Old age keeps Lang from becoming more involved in Emgold, he said, and he doesn’t totally rule out the possibility that a larger mining firm could swoop in and become its major shareholder. “We think we can do it (alone), and at some stage there may be some aggressive major who wants it and may make an aggressive offer for ours shares, so things happen that way,” he said.
That’s basically how things happened with the Hemlo, although he recalled this with a tone of regret. “I really had hoped we’d taken Hemlo to production.”
Lang learned of the Idaho-Maryland through a broker who also knew Ross Guenther, who later became the project director of Idaho-Maryland Corp., an Emgold subsidiary, and an Emgold board director.
“This would be another feather in Frank’s cap, and he just loves doing this sort of thing,” Guenther said from his Grass Valley office. “He’s got more millions of dollars than he could ever spend in his lifetime, and he just loves putting together these projects.”
Guenther likes to say that he has been sizing up the Idaho-Maryland for 30 years. He has college degrees in geology and business administration, and his first job in the industry was mining for silver at the Sunshine Mine in Idaho in the early 1960s. He later worked for San Francisco-based Utah International, which mostly mined copper and coal and later merged with General Electric before eventually folding into the Australian mining giant BHP/Billiton.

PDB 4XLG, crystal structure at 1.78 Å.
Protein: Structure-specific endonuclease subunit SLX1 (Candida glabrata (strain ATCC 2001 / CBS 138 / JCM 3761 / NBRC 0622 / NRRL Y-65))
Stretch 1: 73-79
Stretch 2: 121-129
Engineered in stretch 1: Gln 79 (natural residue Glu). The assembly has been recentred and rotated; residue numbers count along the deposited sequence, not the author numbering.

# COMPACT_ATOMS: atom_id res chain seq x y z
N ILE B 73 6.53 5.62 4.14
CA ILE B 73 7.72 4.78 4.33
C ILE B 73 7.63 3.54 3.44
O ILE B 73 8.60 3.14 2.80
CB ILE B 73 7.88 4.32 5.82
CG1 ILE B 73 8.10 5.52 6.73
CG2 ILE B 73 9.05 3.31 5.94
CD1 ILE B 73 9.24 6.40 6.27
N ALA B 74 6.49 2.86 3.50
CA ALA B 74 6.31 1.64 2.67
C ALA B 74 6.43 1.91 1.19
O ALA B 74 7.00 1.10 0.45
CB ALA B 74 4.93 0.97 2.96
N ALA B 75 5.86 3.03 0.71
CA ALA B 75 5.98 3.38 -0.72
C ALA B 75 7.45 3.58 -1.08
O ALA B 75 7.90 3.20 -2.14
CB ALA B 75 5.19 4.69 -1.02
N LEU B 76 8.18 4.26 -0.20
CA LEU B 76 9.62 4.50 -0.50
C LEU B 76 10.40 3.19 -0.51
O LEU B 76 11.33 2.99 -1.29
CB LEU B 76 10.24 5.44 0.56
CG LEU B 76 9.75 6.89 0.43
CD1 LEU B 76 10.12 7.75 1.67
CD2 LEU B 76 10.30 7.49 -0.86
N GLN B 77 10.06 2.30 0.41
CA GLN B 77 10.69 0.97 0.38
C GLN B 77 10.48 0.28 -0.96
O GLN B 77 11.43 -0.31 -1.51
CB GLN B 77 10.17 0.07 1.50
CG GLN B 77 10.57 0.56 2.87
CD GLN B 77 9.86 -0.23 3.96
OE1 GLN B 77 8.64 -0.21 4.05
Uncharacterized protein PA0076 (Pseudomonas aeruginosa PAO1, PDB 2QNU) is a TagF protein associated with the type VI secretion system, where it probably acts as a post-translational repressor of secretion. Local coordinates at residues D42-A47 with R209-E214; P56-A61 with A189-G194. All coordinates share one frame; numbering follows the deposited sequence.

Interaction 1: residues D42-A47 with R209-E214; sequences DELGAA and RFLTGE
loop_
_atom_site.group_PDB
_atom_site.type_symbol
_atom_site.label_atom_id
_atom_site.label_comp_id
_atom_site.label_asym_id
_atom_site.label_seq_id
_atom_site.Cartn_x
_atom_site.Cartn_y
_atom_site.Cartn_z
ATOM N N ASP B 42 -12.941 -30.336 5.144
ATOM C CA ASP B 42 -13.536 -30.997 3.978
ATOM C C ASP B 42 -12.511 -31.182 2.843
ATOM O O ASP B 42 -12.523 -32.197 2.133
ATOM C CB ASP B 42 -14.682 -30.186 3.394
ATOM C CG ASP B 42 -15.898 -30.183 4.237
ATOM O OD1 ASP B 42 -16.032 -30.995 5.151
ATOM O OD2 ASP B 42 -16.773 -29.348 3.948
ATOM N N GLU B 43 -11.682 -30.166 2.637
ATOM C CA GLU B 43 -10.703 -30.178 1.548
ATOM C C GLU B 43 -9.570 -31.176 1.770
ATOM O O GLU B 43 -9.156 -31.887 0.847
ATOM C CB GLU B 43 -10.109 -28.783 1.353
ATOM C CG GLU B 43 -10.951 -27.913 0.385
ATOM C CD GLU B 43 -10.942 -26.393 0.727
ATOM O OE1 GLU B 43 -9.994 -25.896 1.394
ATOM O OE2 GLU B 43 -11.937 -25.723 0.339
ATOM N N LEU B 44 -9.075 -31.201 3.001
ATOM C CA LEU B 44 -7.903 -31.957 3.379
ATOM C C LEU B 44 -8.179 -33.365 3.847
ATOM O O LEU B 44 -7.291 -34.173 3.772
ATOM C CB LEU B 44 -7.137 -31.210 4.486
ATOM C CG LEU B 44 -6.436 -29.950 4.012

Working later as a consultant, Guenther said, he researched old California gold mines to see if they had ore worth revisiting. That was in 1975. In 1986, he said, he discovered volumes of old maps of the Idaho-Maryland in the basement of one of the mine’s owners, who are listed in records as Mary Bouma, Erica Erickson and William Toms, known together as the BET group. Guenther said the maps revealed that some areas weren’t methodically mined the first time; he said the Empire Mine was scoured down to 5,000 feet below ground, the Idaho-Maryland less thoroughly to about 3,000 feet.
Before he teamed up with Lang, Guenther said, he tried reopening the Idaho-Maryland with a different outfit out of San Francisco that he didn’t want to talk about. “They owe me a lot of money,” he said. “They raised money and went off and spent it, but not on the mine and not on the consultants.”
A second attempt with a Vancouver company called Del Norte Mining, of which Lang was a board director, failed because the company “decided to go in a different direction,” Guenther said. That company later dropped the lease, and then Lang put together Emperor Gold Corp., in 1993 and secured a lease.
In 1993, company records say, Emperor acquired a seven-year lease that included an option to purchase the property for $8 million. In 2002, Emgold negotiated a five-year lease with the BET group that Guenther says includes a $4.35 million purchase option.
During the mid-1990s, Emperor went through the permitting process with state and Nevada County officials to get the mine reopened. The county approved the company’s Environmental Impact Report and the state issued the company a water-discharge permit. Plans called for dewatering the mine, which has 70 miles of tunnels, before exploration.